This year should be smooth sailing for Mike Card, president of Combined Transport. The trucking company his dad started in 1980 is busier than ever — trying to meet the nation’s ravenous demand for delivered goods amid a pandemic.
But with some 500 trucks on the road across the nation, Card is constantly thinking about highway safety because just one bad crash could put his company on the brink of bankruptcy.
“If someone wins $20 million from the jury, my insurance companies only pay the first $5 [million]. I would have to pay the next $15 million. We couldn’t afford that. We’d have to shut our doors.” Card said. It’s not a unique worry.
According to data analyzed by the National Safety Council, just over 5,000 large trucks were involved in fatal crashes in 2019, a 43% increase from 2010. The number of injuries associated with truck crashes rose 7% that year to 160,000, with the majority being occupants of other vehicles.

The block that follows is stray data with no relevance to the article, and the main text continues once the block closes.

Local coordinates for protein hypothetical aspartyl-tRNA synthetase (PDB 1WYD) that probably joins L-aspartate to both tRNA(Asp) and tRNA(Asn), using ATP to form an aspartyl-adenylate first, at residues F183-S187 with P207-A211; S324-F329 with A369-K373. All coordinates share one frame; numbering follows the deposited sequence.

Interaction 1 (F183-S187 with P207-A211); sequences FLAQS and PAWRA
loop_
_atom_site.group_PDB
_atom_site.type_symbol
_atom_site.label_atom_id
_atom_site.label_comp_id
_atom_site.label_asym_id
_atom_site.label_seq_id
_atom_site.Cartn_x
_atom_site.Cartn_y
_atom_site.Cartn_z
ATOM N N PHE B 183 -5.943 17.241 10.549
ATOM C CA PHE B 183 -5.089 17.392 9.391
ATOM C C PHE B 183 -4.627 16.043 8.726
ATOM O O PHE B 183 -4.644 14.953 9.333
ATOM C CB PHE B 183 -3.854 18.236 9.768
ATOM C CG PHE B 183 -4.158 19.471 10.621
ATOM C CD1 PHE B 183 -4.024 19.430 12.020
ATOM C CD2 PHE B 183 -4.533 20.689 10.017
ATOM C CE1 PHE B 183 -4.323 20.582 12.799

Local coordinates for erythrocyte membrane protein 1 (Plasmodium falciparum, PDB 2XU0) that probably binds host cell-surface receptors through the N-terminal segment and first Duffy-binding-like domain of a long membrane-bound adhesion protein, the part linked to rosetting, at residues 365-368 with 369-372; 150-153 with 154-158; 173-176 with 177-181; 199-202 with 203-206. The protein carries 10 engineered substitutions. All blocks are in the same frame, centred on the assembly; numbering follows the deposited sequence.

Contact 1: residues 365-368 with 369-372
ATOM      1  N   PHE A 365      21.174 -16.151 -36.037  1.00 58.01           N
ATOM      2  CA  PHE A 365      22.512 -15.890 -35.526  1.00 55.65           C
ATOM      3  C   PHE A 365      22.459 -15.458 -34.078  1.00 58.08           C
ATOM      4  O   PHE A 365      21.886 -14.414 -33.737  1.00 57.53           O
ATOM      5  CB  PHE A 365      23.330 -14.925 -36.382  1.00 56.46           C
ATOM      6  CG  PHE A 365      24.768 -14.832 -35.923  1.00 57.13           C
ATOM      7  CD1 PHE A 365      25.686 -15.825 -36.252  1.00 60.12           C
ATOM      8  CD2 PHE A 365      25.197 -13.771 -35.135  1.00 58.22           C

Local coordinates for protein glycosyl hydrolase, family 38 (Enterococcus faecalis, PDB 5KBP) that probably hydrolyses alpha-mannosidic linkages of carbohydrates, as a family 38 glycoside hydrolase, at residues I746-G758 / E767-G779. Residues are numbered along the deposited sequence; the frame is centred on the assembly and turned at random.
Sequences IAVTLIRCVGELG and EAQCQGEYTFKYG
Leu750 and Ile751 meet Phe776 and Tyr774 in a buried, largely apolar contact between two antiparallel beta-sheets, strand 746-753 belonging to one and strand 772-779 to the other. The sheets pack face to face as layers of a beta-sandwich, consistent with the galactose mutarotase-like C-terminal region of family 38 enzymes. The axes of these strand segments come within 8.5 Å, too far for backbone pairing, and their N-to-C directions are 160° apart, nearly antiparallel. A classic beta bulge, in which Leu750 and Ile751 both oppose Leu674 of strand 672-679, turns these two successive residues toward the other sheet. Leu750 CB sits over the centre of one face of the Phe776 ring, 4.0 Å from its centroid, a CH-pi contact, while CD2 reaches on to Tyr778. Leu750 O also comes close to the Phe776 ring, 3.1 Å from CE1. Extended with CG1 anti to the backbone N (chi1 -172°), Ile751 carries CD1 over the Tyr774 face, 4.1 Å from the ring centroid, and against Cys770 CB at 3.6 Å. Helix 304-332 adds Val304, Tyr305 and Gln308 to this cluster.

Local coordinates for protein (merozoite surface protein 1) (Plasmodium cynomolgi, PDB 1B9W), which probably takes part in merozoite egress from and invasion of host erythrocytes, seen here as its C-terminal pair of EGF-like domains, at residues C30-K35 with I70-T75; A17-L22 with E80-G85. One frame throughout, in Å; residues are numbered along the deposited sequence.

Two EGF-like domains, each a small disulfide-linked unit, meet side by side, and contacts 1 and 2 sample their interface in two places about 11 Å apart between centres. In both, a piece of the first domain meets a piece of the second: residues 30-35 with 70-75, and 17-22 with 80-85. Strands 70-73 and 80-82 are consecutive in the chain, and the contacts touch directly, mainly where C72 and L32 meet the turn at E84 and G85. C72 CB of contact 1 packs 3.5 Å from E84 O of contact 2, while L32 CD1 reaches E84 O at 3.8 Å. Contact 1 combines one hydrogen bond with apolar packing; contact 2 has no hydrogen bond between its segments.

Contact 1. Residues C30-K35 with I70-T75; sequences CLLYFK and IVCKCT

Jury awards for crashes are also skyrocketing. When considering verdicts of more than $1 million, the average size increased nearly 1,000% from 2010 to 2018, rising from $2.3 million to $22.3 million, according to a study last summer by the American Transportation Research Institute.
US Xpress has about 7,000 trucks. CEO Eric Fuller told CNBC that for comparable accidents, verdict sizes have increased as much as 10 times over the last three or four years.
“When you get into jury trials, there’s very much a feeling of somebody has to pay for this. And it’s often it’s the big pockets,” Fuller said.
The insurance industry calls them “nuclear verdicts” — jury awards that surpass $10 million. Liberty Mutual Insurance blames corporate mistrust, litigation financing and social pessimism, a sense that the system is broken, for excessive jury awards.
In lawsuits that went in favor of the plaintiffs, hours-of-service violations, lack of clean driving history and fatigue were commonly cited factors.
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